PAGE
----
You’re starting your own business and you need advice. Harnessing your entrepreneurial skills may seem like a daunting task, but it shouldn’t have to be. Thankfully, with the right outlook, the right strategy, and the right set of ideas, you can accomplish what you need to do.
Often, one of the hardest things about starting a business is that your starting capital won’t immediately earn returns. With a small business, you will have to start slowly and the process may be painstaking. At the beginning, mistakes are inevitable and you will have to troubleshoot everything. What’s more, there is no such thing as a perfect formula or a one-size-fits-all business plan.
There are, however, several standards you must keep in mind which can become the foundations for your business. Whether you’re a beginner, bootstrapper, or someone with an intensely busy schedule, you can rely on low-investment business ideas to achieve your goals. At the same time, save yourself from debt by simultaneously taking risks and being level-headed about your decisions.
Here are several tips you can follow to help you kickstart your company.
6 Tips to Get You Started with A Small Business
- Create your initial business plan
Before tending to the logistics of your business, you must first envision the bigger picture: imagine how and what you want it to be. You don’t have to create a detailed, 10-page business plan, but it would definitely help to craft an initial business plan with all the pertinent information.
An elaborate business plan is needed only when a client is seeking investors. The best thing you can do is start out with your initial ideas first and see what works from there. This can help you save on costs and energy. Remember to define your vision, mission, objectives, and basic strategies, and then carry out an action plan.
- Determine your budget
For your budget, you will have to think of your company’s burn rate, which is the amount of cash you’re spending in just a month. If you’re still unsure if you’re investing in the right ideas, take a step back and reassess your budget. Be realistic over where you’re allocating your money especially if you’re self-funding. An extra 20 percent tack on incidentals is enough to help you cover your burn rate. Remember to have a budget reserve in case of emergency expenses.
- File your paperwork and decide on a legal entity
Depending on your location, filing paperwork can cost a lot of money. You will need to file paperwork for several licenses such as city/municipal licensing, state incorporation, and business entity recognition. Do your research and find out the filing fees for your area.
With a small business, it will be wise to start out as a sole proprietor because it means less paperwork and expenses. However, acting as sole proprietor will put you at personal risk because you are personally liable for all debts and actions of the company. Discuss with an attorney or a local professional which decision would be better for the company in terms of short- and long-term perspectives.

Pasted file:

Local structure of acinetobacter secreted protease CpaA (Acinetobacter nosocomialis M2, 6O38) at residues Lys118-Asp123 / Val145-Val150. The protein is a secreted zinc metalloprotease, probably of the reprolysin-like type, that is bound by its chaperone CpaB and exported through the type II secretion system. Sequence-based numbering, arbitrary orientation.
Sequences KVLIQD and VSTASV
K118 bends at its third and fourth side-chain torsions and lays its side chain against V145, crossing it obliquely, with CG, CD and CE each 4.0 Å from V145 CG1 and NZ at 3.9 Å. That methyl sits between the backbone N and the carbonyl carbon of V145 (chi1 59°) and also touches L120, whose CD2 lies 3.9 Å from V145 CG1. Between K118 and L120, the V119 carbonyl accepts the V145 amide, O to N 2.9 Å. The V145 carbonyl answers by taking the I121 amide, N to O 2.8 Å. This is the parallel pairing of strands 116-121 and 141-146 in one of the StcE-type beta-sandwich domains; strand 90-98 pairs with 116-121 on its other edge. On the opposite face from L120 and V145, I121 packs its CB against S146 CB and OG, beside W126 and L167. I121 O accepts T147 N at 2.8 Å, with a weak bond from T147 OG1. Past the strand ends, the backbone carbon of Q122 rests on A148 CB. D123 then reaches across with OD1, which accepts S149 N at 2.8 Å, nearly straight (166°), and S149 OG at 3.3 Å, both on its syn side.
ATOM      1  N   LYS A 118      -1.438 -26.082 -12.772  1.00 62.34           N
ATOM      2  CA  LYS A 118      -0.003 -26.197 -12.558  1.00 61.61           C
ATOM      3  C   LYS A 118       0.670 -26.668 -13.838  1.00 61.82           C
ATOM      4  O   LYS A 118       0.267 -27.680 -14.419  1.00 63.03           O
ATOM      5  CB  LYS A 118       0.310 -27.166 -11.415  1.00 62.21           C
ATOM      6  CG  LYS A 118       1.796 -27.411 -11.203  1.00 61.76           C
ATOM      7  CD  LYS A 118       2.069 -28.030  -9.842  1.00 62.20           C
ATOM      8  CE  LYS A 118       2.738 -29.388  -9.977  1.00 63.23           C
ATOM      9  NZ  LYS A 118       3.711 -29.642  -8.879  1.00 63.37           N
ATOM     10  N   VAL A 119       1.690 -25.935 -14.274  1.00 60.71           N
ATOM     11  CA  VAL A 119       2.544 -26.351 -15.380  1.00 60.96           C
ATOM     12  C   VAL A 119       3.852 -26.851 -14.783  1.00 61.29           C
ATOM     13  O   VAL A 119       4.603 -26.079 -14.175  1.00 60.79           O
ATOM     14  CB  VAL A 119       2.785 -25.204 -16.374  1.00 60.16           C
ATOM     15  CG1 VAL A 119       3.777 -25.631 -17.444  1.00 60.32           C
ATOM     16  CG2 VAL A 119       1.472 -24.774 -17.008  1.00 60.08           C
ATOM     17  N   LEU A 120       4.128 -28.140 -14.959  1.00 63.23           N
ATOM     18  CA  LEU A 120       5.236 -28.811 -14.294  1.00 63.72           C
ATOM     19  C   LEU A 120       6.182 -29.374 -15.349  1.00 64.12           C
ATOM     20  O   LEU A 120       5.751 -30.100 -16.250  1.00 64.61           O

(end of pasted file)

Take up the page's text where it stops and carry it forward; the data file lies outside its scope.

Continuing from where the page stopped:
- Keep your personal funds separate from the company’s funds
Whichever business entity you decide for the company, avoid mixing your personal finances with the company’s. Instead, you need to open a business checking account with a local bank, file paperwork, complete your sole proprietorship filing information, and add an initial deposit to get set up. Make sure to organize your finances properly.
- Set up your company’s website/social media presence and grow an audience
To promote your brand and attract clients, you must set up a website for your company and secure a URL. Setting up a website will help build brand reputation and allow you to speak about your business to people on the internet. Don’t be afraid to spice up your content marketing and think out of the box! You can even capture attention by growing a following through your website. Upload videos on YouTube, curate an Instagram feed, or post an advertisement on Facebook to drive traffic. The more resourceful you get, the more clients you’ll attract.
- Create digital products or courses, or set up your own brand merchandise
Depending on the type of your business, you can actually provide extra services to customers. For instance, you can create digital courses or distribute free ebook subscriptions about your niche. If your company has a specialty, it can be turned into a special source of income. Likewise, if you’re selling products, you can enhance your own brand through personalized merchandise and even sell products like t-shirts, posters, or prints.
If this helped in any way, you can pay it forward by sharing what you’ve learned to fellow entrepreneurs! Becoming a mentor to others can help strengthen connections and build steady business networks. Good luck on growing your business and never be afraid to fail.